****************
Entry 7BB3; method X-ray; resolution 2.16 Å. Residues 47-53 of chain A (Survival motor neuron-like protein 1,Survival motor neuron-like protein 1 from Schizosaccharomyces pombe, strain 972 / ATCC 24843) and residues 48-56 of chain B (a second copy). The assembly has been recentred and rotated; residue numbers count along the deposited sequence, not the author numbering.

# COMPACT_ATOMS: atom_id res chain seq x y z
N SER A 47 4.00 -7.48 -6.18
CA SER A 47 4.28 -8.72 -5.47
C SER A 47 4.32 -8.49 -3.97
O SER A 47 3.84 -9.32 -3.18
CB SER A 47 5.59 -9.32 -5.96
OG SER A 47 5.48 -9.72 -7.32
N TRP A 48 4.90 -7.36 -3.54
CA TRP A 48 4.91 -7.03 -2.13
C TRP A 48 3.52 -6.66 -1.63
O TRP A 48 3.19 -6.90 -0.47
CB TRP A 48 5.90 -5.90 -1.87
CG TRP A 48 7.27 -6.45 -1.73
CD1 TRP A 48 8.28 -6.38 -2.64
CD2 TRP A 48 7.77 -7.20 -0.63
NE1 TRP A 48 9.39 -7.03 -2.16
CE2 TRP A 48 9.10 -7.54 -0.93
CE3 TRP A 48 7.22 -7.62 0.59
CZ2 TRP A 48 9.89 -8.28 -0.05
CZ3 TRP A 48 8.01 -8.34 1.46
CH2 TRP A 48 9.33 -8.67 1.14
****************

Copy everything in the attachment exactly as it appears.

Entry 7BB3; method X-ray; resolution 2.16 Å. Residues 47-53 of chain A (Survival motor neuron-like protein 1,Survival motor neuron-like protein 1 from Schizosaccharomyces pombe, strain 972 / ATCC 24843) and residues 48-56 of chain B (a second copy). The assembly has been recentred and rotated; residue numbers count along the deposited sequence, not the author numbering.

# COMPACT_ATOMS: atom_id res chain seq x y z
N SER A 47 4.00 -7.48 -6.18
CA SER A 47 4.28 -8.72 -5.47
C SER A 47 4.32 -8.49 -3.97
O SER A 47 3.84 -9.32 -3.18
CB SER A 47 5.59 -9.32 -5.96
OG SER A 47 5.48 -9.72 -7.32
N TRP A 48 4.90 -7.36 -3.54
CA TRP A 48 4.91 -7.03 -2.13
C TRP A 48 3.52 -6.66 -1.63
O TRP A 48 3.19 -6.90 -0.47
CB TRP A 48 5.90 -5.90 -1.87
CG TRP A 48 7.27 -6.45 -1.73
CD1 TRP A 48 8.28 -6.38 -2.64
CD2 TRP A 48 7.77 -7.20 -0.63
NE1 TRP A 48 9.39 -7.03 -2.16
CE2 TRP A 48 9.10 -7.54 -0.93
CE3 TRP A 48 7.22 -7.62 0.59
CZ2 TRP A 48 9.89 -8.28 -0.05
CZ3 TRP A 48 8.01 -8.34 1.46
CH2 TRP A 48 9.33 -8.67 1.14